The “Bull Nose” team includes USF Engineering Professor Stephen Saddow, Associate Professor Arash Takshi and PhD student Tiffany Miller; and USF Muma College of Business Professor Matthew Mullarkey, an expert in information systems. In developing one of the more unique aspects of the technology, the team is partnering with Georgia-based working and detection dog firm Valhall K-9 International. Human breath analyst specialists Daniel Sanders and Thomas Wortelmann from Dortmund, Germany, round out the team.
In perhaps one of the most ambitious aspects of the proposal, the team has partnered with Peter Schnurrer and Matthew Palm of Valhall K-9 International, one of the world's top trainers of detection dogs, to develop technology that would enhance a dog’s already superior sense of smell to detect those same VOCs. Such an approach would allow detection dogs to help provide disease surveillance in places like airports or public events where disease outbreaks can begin.
"We are dedicated to helping to solve a global problem. By working with the USF research team, we believe the solution will be a repeatable, scalable and sustainable solution while simultaneously discovering a new layer of detection capabilities for canines,” said Schnurrer, Valhall’s president. “We are excited to marry man’s oldest asset with new innovative technology. We take a science-based approach to our training and believe partnering with a leading research university was the best way to progress our industry."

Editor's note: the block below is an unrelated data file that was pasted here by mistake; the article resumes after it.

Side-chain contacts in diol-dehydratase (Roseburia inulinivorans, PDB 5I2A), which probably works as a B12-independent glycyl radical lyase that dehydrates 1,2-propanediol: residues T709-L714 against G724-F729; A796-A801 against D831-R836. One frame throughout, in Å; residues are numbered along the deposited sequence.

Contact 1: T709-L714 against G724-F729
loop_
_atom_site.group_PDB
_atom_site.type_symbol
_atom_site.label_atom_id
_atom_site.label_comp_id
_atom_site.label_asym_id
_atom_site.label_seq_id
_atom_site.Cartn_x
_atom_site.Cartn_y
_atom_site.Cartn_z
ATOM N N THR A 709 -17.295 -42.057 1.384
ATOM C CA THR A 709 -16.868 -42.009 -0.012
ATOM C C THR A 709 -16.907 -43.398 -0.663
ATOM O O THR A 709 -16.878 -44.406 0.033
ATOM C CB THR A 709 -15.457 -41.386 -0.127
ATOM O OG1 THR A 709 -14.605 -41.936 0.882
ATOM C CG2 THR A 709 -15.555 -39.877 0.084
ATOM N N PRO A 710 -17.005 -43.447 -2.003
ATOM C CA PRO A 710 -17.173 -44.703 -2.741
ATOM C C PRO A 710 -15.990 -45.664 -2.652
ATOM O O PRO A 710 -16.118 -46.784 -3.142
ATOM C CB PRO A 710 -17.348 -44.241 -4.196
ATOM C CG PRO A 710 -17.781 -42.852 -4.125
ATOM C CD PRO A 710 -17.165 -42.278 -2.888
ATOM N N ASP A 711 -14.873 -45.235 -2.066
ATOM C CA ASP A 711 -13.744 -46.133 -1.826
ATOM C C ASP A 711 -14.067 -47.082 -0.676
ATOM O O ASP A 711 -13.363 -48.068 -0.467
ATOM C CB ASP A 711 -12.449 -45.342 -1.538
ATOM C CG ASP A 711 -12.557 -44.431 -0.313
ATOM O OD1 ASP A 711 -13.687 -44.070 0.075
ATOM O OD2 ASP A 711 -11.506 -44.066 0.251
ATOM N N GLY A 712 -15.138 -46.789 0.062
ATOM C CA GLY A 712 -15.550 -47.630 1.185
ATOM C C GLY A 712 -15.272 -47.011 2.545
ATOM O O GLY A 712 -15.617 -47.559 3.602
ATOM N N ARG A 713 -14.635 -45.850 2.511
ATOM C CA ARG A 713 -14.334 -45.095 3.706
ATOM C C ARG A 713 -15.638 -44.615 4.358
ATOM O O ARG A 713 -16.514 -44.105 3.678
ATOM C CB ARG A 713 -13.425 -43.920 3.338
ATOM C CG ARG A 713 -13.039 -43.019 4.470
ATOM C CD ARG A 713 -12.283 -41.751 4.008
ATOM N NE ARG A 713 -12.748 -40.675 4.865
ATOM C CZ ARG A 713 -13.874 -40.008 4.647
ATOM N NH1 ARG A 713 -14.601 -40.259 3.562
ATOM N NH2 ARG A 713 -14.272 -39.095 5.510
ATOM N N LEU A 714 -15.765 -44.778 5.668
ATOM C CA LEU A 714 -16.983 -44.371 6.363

Earlier this summer, the XPRIZE Rapid Covid Testing competition called on the world’s brightest and most innovative minds to develop low-cost testing solutions that range from testing devices with 15-minute results to “next morning” results. Stemming the spread of the highly-contagious virus has been hampered both nationally and worldwide by a lack of rapid, inexpensive testing that can be deployed to stop outbreaks before they happen.
The XPRIZE Rapid Covid Testing aims to scale testing capabilities by 100-times past the current standard, the level of increase needed to more safely return to everyday activities. To amplify the impact of the six-month XPRIZE competition, a $50 million “COVID Apollo Project” led by experienced life sciences investors and companies will work with OpenCovidScreen, the XPRIZE community, and beyond to accelerate the best ideas, technologies, and innovations to market and scale them.
Finalists will be announced in the coming weeks, and will then be asked to send their testing kits and protocols to two separate, independent laboratories for clinical validation. The top five performing teams will evenly split $2.5 million in total—$500,000 each—before advancing to the final round.
Each of the top five teams will be assigned to one of five pilot test sites around the United States for 60 days in order to demonstrate the effectiveness of their testing solutions in a real world scenario. Judges will then review each team’s results. In January, XPRIZE will award a final prize of $500,000 to each team that meets the criteria, totalling another $2.5 million if all teams are successful.
Read more about Dr. Morgera’s research into developing computer systems that mimics human systems in this 2019 story from WUSF: Building Biologically-Inspired Software.